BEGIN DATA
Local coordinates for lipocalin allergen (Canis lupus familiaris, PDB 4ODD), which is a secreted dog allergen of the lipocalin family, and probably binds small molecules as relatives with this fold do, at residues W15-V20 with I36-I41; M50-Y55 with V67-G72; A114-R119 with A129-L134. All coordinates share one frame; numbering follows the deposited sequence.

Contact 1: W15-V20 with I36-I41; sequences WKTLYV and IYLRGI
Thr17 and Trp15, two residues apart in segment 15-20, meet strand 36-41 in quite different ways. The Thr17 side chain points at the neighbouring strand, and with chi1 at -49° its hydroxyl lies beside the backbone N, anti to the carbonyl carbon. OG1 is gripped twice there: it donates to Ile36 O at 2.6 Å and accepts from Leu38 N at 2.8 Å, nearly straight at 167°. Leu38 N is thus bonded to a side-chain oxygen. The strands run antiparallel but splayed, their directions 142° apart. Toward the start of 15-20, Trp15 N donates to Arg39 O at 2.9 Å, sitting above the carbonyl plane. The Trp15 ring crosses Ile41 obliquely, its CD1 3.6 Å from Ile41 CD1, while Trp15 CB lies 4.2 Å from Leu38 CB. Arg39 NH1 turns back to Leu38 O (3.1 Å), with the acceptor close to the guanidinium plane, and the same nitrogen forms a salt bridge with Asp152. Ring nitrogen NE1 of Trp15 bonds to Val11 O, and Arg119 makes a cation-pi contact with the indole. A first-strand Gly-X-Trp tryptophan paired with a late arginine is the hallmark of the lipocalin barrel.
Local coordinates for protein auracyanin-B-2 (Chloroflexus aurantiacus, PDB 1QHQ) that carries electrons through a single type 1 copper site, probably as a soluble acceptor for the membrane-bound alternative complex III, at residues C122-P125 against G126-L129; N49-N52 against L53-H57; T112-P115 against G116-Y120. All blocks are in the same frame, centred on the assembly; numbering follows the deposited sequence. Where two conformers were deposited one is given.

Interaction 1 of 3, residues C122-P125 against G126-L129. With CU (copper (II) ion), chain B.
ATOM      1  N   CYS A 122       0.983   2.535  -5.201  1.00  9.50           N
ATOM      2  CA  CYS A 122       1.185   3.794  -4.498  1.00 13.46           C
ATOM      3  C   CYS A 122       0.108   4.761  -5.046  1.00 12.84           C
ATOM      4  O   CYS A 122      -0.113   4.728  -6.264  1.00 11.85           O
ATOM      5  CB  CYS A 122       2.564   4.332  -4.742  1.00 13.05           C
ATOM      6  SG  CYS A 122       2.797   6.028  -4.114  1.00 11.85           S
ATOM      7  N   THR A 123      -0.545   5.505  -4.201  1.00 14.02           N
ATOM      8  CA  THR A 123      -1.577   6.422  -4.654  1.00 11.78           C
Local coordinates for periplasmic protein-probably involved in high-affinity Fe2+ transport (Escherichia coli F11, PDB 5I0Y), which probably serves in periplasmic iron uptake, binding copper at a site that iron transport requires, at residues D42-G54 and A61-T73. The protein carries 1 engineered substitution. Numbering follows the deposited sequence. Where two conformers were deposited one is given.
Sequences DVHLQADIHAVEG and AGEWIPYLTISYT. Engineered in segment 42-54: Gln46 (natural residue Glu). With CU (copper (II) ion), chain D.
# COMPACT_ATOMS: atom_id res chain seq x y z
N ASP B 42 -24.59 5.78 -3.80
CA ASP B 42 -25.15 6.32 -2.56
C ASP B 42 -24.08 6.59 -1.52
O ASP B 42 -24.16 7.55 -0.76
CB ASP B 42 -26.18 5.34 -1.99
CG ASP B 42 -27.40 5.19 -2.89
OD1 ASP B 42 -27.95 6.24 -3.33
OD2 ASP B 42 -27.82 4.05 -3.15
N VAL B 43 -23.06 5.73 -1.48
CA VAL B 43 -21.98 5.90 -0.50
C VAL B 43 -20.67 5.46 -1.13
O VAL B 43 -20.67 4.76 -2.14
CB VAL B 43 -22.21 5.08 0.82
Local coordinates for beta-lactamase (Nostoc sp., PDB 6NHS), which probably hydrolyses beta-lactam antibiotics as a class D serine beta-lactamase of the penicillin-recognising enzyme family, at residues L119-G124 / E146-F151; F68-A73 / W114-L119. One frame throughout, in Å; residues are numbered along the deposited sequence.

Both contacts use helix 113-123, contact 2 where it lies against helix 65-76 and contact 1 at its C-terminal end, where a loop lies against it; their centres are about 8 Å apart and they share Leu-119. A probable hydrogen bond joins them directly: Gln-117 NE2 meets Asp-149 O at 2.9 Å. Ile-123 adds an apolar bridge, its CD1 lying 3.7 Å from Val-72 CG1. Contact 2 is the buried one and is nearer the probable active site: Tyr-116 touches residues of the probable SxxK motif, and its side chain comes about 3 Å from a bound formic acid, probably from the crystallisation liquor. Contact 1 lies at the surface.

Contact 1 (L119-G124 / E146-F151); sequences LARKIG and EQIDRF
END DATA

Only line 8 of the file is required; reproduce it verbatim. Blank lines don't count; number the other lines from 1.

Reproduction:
ATOM      3  C   CYS A 122       0.108   4.761  -5.046  1.00 12.84           C